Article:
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I just want to say, here and now:   Aaargh !

I was really looking forward to the upcoming Noir Alley pick,  Guilty Bystander.  I've never even heard of this one, let alone seen it,  and a fresh brand-new , never-before viewed noir for me is really a treat.

However !  due to July 4th Independence Day, and it's being a Sunday this year,  Noir Alley is only being aired in the Saturday night time slot,  not the Sunday morning one.

Now, it's true that I actually think Saturday night is the ideal time for noir viewing, Sunday morning  (especially sunny ones !)  is not a very film noir day or time.  And yes, I did say this when Noir Alley first began  ( dear lord,  4 years ago, it was ).   But actually, and    perhaps hypocritically,  I usually catch Noir Alley in its Sunday time slot.  But this weekend the Sunday one has been bumped,  I guess for some Independence Day -themed movie.

This would not be a problem, except that  1) 12:30  am is a bit late even for me to start a full-length movie    and  2)  my husband loves Saturday Night Live,  even the re-runs,  and would not be willing to sacrifice that last half hour of that show , not even for Noir Alley.

And we always watch Noir Alley in real time, and we have but one tv set.

Why don't I record it?  I'm looking into that.  I'm so low-tech, I'm not sure how to do that.  I think my television is a "smart" one with a dvr,  but believe it or not, I've never availed myself of this feature.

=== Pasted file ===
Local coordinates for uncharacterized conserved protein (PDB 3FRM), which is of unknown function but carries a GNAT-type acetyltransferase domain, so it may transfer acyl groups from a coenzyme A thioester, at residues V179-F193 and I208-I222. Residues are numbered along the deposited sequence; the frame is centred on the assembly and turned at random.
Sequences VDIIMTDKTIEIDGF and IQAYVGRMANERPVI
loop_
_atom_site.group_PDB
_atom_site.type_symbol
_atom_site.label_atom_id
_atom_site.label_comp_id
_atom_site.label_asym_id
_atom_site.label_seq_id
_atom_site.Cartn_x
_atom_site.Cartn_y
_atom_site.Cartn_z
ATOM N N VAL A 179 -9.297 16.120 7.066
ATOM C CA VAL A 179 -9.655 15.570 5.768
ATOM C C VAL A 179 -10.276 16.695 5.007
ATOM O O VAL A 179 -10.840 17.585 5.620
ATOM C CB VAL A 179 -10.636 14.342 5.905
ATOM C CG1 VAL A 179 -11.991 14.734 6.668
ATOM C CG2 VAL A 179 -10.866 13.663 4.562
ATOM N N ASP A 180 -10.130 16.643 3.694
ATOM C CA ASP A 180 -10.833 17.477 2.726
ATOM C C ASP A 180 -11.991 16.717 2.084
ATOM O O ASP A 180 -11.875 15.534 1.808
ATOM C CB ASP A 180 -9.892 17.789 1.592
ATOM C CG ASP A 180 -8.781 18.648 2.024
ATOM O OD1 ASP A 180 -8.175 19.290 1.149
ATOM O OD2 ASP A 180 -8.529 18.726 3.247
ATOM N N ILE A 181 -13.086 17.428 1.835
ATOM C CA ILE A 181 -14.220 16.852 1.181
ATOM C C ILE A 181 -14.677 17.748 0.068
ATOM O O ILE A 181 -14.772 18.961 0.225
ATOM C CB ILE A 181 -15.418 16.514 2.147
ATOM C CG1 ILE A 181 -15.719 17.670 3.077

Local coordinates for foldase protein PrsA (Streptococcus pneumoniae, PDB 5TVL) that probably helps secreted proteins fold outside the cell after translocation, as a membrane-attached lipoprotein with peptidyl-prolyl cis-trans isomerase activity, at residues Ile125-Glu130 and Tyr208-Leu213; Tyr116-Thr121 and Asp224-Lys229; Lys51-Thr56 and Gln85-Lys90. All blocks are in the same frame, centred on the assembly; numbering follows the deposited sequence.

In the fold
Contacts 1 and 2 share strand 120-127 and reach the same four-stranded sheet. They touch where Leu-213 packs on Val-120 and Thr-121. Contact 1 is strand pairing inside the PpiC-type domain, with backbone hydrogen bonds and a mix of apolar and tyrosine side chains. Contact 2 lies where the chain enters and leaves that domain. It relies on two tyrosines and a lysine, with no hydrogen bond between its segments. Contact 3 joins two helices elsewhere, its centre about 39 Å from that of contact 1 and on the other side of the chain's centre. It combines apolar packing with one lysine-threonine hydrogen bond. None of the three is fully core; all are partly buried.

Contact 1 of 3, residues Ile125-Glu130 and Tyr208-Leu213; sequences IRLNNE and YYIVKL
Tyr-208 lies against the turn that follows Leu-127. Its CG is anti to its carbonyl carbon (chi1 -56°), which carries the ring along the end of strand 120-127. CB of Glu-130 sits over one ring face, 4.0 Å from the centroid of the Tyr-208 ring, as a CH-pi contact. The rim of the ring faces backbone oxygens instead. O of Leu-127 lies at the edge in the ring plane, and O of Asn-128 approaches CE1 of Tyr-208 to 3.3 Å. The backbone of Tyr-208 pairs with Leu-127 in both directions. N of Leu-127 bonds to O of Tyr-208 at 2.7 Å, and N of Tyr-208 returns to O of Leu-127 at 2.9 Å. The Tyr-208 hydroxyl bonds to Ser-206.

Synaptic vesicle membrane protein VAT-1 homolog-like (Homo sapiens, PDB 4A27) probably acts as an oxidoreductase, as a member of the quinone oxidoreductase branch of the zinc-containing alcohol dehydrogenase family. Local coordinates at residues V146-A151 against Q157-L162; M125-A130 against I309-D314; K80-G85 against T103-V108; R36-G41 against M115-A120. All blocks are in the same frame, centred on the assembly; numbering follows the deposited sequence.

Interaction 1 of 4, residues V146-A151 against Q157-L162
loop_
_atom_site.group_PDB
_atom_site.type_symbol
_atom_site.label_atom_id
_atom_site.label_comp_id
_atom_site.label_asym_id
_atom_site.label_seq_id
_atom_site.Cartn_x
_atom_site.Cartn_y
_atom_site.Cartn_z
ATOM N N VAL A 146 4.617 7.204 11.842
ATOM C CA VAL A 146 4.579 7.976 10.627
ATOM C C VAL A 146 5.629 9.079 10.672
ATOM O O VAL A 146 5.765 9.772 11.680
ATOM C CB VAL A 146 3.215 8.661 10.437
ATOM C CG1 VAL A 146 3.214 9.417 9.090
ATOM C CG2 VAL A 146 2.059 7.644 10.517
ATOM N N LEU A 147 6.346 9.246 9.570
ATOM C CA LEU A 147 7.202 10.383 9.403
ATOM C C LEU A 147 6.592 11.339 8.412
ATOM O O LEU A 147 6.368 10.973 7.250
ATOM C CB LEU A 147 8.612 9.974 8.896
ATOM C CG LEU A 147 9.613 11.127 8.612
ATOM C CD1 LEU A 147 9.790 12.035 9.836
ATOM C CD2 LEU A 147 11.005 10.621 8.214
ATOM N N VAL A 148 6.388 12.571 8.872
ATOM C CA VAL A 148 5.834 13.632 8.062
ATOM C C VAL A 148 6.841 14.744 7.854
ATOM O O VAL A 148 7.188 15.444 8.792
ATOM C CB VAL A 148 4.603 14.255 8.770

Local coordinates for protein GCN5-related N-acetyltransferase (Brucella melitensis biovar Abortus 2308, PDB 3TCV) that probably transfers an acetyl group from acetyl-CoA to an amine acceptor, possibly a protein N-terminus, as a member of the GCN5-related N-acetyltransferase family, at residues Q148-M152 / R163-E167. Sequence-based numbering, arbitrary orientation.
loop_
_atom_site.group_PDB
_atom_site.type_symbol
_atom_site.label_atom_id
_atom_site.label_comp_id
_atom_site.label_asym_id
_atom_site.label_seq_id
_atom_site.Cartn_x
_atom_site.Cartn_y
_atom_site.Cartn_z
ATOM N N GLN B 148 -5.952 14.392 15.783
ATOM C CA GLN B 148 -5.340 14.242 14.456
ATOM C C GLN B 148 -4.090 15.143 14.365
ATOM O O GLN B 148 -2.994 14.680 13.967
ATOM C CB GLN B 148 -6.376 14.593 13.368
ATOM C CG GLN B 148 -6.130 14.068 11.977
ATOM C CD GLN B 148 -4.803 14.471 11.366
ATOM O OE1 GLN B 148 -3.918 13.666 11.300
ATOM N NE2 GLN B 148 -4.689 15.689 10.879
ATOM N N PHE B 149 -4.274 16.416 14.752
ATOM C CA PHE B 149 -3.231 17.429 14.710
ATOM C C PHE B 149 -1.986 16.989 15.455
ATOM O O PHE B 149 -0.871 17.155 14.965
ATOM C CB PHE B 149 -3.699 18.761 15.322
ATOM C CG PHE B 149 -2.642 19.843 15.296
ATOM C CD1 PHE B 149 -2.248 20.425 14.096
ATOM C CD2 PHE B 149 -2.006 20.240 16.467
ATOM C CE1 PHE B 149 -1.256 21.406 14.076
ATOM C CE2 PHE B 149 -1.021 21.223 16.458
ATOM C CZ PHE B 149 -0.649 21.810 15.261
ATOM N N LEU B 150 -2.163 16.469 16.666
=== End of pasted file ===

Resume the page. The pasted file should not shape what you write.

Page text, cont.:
Go ahead and laugh at me, everyone,  I know I'm a dinosaur.

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4 minutes ago, lavenderblue19 said:

I always think of that line Dustin Hoffman says in Tootsie, "I did it for the work". Many actors and actresses from the Golden Age of cinema appeared in many tv shows in the 1960's- 2000. All you have to do is watch Murder She Wrote and there will always be at least one famous classic actor appearing. Ray Milland on Hart To Hart or Columbo. Columbo is an example of seeing familiar faces for the classic film fan. Taking roles in lesser films the way Joan Crawford did, etc. was for the work, being in the limelight and the money. I enjoy seeing these older stars not fade away even if some of the films were schlock they were in.

I think being in the limelight was main motivation for some.

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10 minutes ago, Sepiatone said:

And some sadly, kept plugging away and wound up plugging mundane everyday products, like the great ANN MILLER here.     :(

https://youtu.be/swDzAPvj6k8

Sepiatone